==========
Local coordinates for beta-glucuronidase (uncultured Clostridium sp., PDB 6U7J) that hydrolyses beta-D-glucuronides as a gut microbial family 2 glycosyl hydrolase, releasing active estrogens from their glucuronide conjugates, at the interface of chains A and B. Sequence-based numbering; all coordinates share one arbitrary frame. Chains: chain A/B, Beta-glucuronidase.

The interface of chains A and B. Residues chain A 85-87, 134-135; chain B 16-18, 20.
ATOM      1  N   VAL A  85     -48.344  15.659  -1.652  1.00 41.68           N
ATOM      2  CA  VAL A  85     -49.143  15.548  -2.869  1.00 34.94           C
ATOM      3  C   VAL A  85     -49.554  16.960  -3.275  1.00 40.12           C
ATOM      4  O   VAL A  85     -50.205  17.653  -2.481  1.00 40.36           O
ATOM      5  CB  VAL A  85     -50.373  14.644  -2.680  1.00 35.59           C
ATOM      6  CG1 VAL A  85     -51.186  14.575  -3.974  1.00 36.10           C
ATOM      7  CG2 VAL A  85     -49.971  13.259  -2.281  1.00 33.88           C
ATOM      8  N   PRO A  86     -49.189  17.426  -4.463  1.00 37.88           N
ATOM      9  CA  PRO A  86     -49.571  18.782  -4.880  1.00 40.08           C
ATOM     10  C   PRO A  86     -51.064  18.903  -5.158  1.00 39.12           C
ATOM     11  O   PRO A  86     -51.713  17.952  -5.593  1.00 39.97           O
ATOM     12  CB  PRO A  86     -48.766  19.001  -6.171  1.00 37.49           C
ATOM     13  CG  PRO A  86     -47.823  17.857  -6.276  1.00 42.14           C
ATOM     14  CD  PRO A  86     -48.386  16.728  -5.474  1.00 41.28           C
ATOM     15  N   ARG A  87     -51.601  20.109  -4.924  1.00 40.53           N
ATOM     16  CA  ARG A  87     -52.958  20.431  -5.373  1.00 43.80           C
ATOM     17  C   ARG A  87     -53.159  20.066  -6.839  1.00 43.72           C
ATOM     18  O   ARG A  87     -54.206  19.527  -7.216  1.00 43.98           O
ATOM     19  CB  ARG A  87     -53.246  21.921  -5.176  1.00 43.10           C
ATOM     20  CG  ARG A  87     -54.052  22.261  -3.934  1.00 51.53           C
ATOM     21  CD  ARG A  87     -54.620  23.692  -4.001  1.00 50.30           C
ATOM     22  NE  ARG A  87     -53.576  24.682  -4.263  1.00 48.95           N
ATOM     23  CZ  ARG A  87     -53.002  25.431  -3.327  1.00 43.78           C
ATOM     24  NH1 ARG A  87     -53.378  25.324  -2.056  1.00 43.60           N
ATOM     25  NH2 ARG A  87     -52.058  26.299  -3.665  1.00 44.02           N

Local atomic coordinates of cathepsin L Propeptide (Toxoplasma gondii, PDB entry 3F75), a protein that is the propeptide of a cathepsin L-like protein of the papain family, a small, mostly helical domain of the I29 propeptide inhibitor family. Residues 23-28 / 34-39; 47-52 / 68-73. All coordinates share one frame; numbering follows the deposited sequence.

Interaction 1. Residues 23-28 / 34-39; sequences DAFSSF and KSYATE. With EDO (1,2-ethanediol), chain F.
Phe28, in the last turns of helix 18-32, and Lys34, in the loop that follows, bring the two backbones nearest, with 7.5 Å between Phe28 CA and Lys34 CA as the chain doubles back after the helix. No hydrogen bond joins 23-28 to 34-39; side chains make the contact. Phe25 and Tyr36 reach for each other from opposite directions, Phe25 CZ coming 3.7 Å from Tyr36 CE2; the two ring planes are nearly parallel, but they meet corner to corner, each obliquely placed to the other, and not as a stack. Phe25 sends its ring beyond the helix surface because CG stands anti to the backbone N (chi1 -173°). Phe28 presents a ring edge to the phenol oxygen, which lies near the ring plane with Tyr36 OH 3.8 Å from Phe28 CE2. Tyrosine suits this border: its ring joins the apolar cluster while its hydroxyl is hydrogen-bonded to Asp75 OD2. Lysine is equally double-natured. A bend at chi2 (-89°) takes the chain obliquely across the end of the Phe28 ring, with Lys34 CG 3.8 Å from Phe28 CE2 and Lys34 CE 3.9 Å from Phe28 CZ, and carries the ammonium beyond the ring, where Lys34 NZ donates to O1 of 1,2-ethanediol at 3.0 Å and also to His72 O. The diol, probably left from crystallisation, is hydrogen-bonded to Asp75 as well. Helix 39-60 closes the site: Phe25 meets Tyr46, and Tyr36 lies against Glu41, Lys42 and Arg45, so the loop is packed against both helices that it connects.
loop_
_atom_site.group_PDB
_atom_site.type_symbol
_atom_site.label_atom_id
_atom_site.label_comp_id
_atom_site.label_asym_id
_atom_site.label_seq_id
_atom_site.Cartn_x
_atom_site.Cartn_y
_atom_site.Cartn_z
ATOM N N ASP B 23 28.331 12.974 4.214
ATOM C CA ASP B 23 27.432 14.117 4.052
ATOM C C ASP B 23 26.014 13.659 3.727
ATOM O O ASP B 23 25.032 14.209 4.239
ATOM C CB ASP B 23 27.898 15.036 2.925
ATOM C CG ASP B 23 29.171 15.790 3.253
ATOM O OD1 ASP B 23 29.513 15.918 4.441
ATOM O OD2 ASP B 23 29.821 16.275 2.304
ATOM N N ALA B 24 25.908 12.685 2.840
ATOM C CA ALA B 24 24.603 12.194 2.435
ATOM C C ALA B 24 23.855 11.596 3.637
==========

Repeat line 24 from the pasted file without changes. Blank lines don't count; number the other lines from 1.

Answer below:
ATOM     22  NE  ARG A  87     -53.576  24.682  -4.263  1.00 48.95           N